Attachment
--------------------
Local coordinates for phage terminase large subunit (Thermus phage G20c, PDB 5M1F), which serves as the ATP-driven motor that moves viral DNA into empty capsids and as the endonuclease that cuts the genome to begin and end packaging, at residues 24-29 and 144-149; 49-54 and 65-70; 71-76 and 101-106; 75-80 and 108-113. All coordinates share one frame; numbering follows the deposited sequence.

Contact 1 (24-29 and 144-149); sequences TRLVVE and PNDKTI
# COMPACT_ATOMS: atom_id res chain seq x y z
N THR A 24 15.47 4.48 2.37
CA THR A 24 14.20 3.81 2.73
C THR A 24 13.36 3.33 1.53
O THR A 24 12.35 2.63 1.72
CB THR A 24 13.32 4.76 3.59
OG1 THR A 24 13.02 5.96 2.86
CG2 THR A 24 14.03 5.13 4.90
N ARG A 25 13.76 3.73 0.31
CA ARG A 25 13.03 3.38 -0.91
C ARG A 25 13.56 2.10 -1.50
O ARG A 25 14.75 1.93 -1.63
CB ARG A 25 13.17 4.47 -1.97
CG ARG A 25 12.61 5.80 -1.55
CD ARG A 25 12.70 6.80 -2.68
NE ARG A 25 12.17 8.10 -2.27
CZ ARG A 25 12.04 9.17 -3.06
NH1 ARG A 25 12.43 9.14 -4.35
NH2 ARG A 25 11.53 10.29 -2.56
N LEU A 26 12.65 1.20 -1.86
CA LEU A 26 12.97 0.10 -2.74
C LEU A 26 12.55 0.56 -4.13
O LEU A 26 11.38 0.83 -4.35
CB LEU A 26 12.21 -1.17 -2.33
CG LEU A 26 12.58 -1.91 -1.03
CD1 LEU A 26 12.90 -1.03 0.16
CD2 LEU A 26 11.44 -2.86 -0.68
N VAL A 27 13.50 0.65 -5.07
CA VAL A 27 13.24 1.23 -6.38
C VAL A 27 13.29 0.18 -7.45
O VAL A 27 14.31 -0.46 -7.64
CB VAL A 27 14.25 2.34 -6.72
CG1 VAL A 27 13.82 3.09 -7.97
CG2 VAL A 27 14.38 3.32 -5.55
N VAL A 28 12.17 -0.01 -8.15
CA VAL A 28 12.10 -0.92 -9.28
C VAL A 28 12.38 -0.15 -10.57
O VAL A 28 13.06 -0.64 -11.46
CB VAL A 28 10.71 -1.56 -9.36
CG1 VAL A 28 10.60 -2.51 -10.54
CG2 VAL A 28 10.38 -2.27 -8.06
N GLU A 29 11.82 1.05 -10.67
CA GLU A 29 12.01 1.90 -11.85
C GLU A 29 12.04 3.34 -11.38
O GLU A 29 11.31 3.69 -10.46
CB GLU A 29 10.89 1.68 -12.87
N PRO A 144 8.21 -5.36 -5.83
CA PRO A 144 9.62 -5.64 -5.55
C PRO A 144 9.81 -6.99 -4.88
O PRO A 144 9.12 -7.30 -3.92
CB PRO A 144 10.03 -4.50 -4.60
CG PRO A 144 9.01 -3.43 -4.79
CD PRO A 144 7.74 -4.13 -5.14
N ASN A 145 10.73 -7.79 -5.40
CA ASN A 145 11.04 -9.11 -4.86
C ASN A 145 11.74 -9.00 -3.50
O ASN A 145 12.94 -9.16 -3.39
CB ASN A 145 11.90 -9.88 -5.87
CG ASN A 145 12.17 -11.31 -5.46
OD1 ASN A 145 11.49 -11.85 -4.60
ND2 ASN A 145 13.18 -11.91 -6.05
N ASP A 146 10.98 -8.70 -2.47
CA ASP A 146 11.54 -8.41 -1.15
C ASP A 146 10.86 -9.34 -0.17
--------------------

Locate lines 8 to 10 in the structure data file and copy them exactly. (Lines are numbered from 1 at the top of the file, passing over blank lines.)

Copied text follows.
CB THR A 24 13.32 4.76 3.59
OG1 THR A 24 13.02 5.96 2.86
CG2 THR A 24 14.03 5.13 4.90